How to use the ‘Patent Box’ regime to cut your corporation tax

Under the Patent Box regime, companies with qualifying intellectual property could dramatically boost profits. Here’s how


The reduction in corporation tax for patent income is designed to make UK’s tax system more competitive and appealing as a place for business innovation and growth. The ‘Patent Box’ regime gives companies a new incentive to protect and commercialise their patents.

The Patent Box regime applies a 10% corporation tax rate to profits attributed to patents by 2017 and this will occur in stages: in April 2013, 60% of the benefit will be phased in, increasing by 10% per tax year until April 2017, at which point the fully reduced 10% rate will be effective.

Qualifying for tax relief

In order to qualify for the tax relief a company must hold a Qualifying Patent (either granted by the UK Intellectual Property Office, the European Patent Office, or in an EEA state which has similar patentability criteria to the UK) or an exclusive licence for such a Qualifying Patent.

Patent applications that are only pending, which can regularly take three to four years to full grant, are not eligible for this relief. However, provided that a company with a pending patent application elects into the regime (which is due to apply to accounting periods beginning on or after 1 April 2013), the reduction in corporation tax may be back-dated up to six years prior to grant.

Crucially, the new regime will only apply to companies and groups that have been properly involved in the underlying invention in the patent. The company claiming the benefit of the reduced tax rate (or another member of the same group) must show that it has carried out development activities in relation to that invention (the “Development Condition”).

Where the company is a member of a group and only meets the Development Condition because of the activity of a fellow group member, the condition of “Active Ownership” must also be met – the company holding the patent rights needs to perform a significant amount of operational activity in relation to managing those rights, despite the fact that some or all of the development will actually be undertaken by a fellow group company.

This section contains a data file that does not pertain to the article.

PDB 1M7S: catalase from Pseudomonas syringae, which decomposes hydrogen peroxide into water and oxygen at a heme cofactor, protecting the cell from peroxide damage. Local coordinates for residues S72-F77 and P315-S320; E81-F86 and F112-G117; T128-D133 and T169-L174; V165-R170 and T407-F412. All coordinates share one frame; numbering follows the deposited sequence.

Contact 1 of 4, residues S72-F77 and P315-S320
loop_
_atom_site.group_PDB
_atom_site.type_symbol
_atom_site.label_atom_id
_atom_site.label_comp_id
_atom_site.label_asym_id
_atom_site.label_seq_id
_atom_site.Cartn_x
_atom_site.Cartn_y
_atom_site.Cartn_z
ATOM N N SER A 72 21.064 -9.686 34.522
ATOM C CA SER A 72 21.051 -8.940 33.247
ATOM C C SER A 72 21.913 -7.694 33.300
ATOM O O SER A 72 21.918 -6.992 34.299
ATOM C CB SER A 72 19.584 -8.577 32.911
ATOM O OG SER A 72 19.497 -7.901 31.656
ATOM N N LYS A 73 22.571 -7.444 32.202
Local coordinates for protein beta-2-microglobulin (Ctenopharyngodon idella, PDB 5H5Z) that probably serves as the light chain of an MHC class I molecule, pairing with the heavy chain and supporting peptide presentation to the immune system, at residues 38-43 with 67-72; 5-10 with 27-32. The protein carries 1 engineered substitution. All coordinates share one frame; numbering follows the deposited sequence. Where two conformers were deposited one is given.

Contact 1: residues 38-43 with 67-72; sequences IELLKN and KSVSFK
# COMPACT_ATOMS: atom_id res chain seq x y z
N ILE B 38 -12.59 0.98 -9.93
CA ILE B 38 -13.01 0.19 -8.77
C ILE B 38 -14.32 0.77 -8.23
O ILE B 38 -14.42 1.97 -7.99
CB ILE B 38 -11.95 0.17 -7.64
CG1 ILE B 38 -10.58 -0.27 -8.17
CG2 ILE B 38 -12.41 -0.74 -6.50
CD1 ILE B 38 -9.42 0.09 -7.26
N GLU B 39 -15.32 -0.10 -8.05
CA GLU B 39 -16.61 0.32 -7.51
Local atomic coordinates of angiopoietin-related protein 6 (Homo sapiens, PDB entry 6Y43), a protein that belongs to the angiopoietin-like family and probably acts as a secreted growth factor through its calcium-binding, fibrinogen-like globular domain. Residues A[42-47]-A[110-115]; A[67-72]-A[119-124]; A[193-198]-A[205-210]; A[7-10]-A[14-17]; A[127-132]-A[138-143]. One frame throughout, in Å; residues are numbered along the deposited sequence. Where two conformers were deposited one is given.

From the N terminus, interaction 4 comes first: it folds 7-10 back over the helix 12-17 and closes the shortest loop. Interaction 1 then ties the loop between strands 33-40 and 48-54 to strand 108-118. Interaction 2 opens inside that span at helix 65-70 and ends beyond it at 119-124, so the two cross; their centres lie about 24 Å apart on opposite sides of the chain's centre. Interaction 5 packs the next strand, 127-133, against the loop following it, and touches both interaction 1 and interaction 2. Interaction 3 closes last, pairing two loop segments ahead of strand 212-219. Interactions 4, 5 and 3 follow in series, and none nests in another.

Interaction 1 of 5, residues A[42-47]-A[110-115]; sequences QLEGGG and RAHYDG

The extent of the relief

When calculating the Patent Box profits, a surprisingly wide variety of income sources are brought into account, making the regime much more advantageous than one might have first thought. In particular, the following are included as “Relevant IP Income” for the purposes of the relief:

  • Proceeds or royalties from the sale or licensing of the patent or patented invention
  • Proceeds from the sale of goods (e.g. spare parts) which incorporate the patented invention or which are designed to be incorporated into the patented invention
  • Damages and settlement funds from patent infringement actions.

In addition, companies using qualifying patents in the provision of services or in their business processes may designate a proportion of that total income as Relevant IP Income.

Moving forward this new regime, along with associated research & development incentives available, firmly places the UK on the map for the holding of IP rights and, in particular, patent rights.

You should review your current IP holding structures and patenting strategies as soon as possible as you may be able to take advantage of this new regime and maximise those benefits by optimising licensing arrangements and identifying hidden value in patents.

Gary Hopkins is a professional support lawyer in the IP & Commercial team of Farrer & Co. For more information, visit www.farrer.co.uk/intellectual-property-copyright

 

Comments

(will not be published)